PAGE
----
When I arrived at art school, it at first seemed like heaven. The opportunity to draw for eight hours
per day filled the void left by my previous schools with a pursuit that was exactly designed for me.
However, after completing the first year foundation course, I found myself in a painting department
where the emphasis was on innovation and producing “modern art.” To buck the tide and to paint
realistically was something my instructors refused to encourage or support. Instead, they actively
tried to dissuade me, telling me repeatedly to “loosen up” and

to paint in a more non-objective and abstract manner. They
also informed me that only a handful of artists in the entire
country could make a living at portrait art. My considered
response to this bleak outlook was that I would soon be the
sixth, or that my opening would come with the demise of one
of the five.

While attending four years of art school, I earned my tuition by

spending each summer drawing portraits of passengers on the
clipper ship that ran between Milwaukee and Muskegon,
Michigan. Here I did twenty drawings per day, four days per week, each a mere half hour sitting.
While this opportunity provided invaluable experience drawing thousands of faces from life, I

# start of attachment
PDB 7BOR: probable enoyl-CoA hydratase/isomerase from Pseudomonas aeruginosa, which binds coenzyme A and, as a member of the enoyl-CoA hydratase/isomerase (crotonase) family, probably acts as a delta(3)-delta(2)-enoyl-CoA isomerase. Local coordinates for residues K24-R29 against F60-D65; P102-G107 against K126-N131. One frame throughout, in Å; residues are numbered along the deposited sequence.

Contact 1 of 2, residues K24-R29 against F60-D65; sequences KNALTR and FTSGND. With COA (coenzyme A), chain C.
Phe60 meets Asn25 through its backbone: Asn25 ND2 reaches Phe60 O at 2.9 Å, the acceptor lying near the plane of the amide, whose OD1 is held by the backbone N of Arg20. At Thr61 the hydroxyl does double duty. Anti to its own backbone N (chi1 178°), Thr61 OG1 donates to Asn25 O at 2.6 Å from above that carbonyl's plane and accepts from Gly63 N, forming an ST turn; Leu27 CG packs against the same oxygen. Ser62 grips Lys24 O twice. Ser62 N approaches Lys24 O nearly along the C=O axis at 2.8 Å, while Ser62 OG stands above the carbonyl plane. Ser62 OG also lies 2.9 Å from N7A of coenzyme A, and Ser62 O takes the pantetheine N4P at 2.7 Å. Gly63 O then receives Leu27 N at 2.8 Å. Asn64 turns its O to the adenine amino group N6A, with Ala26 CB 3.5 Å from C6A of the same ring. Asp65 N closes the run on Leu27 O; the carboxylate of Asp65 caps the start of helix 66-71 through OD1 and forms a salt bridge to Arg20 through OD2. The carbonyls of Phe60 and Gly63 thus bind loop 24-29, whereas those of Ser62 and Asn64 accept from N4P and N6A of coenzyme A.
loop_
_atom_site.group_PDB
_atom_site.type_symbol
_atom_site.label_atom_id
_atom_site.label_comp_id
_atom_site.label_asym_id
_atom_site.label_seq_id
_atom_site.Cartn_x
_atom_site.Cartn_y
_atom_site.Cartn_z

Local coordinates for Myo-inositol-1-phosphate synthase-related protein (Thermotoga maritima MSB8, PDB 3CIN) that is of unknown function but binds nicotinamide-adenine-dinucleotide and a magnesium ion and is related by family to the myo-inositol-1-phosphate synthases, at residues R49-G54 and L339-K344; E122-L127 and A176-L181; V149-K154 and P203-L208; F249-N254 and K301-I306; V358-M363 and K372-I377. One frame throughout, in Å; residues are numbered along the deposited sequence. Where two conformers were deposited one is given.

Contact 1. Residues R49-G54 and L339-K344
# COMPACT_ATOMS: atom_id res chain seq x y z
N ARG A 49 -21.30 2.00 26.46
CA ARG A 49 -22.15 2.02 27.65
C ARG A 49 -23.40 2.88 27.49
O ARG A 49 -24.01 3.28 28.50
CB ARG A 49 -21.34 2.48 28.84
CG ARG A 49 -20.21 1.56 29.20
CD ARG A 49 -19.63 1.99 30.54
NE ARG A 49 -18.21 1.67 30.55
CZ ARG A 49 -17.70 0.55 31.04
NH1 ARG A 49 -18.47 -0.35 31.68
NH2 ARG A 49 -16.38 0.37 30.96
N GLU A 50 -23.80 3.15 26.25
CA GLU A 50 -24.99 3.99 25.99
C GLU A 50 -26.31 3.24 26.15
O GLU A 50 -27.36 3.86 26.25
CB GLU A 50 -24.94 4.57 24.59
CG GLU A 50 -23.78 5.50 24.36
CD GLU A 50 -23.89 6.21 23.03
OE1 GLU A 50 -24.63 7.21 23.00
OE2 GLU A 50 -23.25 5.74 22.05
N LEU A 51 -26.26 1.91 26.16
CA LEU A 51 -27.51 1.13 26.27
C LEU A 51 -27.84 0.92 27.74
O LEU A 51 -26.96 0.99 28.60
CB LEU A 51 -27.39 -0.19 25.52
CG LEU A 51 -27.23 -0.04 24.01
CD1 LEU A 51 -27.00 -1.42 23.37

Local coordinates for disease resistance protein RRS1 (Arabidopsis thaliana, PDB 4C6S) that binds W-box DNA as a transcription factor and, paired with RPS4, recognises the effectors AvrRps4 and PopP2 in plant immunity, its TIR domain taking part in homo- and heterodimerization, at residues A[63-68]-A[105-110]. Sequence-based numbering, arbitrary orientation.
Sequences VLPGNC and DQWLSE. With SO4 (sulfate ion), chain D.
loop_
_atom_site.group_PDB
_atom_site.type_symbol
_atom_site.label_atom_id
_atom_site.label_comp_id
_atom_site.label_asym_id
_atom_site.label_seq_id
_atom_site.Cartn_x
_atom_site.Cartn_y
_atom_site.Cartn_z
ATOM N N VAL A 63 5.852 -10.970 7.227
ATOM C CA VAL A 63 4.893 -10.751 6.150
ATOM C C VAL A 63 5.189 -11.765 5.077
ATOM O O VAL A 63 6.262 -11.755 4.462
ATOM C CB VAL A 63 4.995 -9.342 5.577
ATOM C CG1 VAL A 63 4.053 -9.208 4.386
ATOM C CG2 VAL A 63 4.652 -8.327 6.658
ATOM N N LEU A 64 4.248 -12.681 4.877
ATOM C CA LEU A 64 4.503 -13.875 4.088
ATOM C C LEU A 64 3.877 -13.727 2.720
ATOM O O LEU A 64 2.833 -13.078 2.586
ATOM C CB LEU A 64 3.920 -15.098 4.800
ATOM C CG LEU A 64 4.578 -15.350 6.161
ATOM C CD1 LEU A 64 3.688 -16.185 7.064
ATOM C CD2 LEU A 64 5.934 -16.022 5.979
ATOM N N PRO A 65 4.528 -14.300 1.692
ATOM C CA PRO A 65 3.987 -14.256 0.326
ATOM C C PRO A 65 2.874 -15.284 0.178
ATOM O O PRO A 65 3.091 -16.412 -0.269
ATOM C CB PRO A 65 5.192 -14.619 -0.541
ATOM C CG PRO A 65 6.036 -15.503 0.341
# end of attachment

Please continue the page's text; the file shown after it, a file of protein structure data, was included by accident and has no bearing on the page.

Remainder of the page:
always longed to dwell on each face long enough to produce a breathtaking masterpiece.  

                                                                     My opportunity came when I made my first easel and
                                                                     invited friends and relatives to pose in my basement
                                                                     studio. I found that oil paint had unlimited potential,
                                                                     and that my real teachers were the models who posed
                                                                     so many long hours. Thus began my lifelong,
                                                                     unwavering pursuit to produce  lasting images. For
                                                                     every hour spent, potentially centuries of people could
                                                                     appreciate my labor of love. I also devoted myself to
                                                                     the study of skeletal and muscular anatomy, in addition
                                                                     to my art school courses. While still in school, I
                                                                     accepted my first commission. For the first seven years
                                                                     of my career, I insisted that every subject pose for his